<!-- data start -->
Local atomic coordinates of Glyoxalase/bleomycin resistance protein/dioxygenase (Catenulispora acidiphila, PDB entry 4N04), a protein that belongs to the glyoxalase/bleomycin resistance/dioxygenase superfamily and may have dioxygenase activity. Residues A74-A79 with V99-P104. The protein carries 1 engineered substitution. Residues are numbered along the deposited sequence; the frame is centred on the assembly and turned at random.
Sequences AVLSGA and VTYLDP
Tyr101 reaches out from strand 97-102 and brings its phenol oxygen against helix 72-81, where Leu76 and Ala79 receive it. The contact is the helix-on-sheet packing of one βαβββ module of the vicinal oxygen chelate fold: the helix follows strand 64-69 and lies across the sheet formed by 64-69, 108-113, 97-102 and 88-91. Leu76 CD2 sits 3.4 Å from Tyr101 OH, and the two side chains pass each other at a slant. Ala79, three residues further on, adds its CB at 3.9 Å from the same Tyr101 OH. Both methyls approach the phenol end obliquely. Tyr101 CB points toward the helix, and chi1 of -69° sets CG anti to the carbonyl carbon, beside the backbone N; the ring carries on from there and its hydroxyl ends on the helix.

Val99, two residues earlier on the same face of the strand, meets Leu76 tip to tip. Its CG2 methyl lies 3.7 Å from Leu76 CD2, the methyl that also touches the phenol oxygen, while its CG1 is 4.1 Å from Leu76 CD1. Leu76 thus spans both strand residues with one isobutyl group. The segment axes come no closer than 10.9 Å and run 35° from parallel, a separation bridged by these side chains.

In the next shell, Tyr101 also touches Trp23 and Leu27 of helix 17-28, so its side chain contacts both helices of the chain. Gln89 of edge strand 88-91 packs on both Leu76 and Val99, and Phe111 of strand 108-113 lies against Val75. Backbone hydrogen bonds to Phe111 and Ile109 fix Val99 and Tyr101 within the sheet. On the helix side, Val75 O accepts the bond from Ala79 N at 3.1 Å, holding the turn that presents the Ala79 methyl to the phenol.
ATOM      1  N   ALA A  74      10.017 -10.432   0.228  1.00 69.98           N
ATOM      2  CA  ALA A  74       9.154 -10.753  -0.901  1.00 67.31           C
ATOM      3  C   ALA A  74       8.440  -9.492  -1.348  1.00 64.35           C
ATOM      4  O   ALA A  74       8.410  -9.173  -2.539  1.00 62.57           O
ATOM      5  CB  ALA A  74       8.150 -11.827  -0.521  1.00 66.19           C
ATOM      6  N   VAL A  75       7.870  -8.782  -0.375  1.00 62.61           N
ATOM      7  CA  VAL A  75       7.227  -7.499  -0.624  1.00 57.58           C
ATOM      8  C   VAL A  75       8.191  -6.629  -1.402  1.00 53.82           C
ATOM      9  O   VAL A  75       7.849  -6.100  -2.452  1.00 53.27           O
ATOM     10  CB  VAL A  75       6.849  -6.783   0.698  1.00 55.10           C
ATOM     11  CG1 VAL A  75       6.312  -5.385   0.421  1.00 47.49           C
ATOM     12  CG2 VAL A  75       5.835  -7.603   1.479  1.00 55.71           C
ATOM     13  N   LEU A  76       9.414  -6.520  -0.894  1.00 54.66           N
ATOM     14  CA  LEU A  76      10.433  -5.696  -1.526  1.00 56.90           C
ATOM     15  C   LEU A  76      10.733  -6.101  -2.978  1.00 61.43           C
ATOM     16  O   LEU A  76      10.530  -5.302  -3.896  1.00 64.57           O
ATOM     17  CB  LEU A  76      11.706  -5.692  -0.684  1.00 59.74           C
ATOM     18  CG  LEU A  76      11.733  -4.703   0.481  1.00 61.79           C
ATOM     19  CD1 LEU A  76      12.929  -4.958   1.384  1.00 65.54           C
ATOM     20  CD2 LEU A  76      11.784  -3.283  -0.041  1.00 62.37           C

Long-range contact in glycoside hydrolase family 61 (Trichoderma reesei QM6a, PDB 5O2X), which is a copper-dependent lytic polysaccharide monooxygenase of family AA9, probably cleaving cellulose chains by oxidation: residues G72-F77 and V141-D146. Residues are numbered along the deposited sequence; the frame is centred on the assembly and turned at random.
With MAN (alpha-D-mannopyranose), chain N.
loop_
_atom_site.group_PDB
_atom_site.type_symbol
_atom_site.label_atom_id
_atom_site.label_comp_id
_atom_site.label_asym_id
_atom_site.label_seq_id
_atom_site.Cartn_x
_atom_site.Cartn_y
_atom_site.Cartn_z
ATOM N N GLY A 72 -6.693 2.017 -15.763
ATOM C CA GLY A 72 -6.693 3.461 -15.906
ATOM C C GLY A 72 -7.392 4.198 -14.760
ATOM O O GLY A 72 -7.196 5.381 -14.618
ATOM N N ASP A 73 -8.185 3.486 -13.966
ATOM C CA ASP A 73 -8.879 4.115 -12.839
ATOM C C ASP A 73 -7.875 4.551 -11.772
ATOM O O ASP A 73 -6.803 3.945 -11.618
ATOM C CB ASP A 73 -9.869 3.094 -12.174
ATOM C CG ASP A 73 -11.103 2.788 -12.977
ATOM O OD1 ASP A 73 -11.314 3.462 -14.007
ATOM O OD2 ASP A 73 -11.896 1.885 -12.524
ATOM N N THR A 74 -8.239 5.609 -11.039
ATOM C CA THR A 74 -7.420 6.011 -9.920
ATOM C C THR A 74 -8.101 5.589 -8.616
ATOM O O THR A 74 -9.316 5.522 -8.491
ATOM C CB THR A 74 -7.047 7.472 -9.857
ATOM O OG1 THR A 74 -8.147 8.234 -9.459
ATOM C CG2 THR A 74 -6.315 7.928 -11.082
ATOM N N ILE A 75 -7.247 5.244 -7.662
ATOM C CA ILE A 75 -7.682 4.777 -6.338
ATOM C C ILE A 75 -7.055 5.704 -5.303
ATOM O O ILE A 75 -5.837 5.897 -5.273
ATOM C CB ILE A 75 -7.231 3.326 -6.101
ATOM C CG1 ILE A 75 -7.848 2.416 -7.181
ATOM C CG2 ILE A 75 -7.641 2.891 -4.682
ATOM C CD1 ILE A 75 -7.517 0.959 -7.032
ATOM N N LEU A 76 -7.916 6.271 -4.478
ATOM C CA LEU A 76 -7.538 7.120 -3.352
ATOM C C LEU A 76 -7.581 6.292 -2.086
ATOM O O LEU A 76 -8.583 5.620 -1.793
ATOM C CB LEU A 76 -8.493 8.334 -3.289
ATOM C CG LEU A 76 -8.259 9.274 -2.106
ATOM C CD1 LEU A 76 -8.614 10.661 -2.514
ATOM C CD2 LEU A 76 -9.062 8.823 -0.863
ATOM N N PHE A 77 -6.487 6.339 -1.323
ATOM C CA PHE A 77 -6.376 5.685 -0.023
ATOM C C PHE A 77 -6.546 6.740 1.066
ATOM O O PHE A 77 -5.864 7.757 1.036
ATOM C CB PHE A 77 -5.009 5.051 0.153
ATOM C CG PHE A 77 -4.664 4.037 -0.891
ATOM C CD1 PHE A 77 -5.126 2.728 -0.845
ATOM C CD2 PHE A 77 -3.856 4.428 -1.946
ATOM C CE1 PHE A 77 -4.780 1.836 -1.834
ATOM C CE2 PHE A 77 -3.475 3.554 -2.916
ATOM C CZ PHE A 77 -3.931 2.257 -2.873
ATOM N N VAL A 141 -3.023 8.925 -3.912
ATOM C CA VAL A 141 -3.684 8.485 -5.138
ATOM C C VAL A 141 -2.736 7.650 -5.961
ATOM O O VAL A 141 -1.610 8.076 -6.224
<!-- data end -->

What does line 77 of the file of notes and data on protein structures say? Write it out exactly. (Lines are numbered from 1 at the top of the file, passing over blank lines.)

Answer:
ATOM C CB PHE A 77 -5.009 5.051 0.153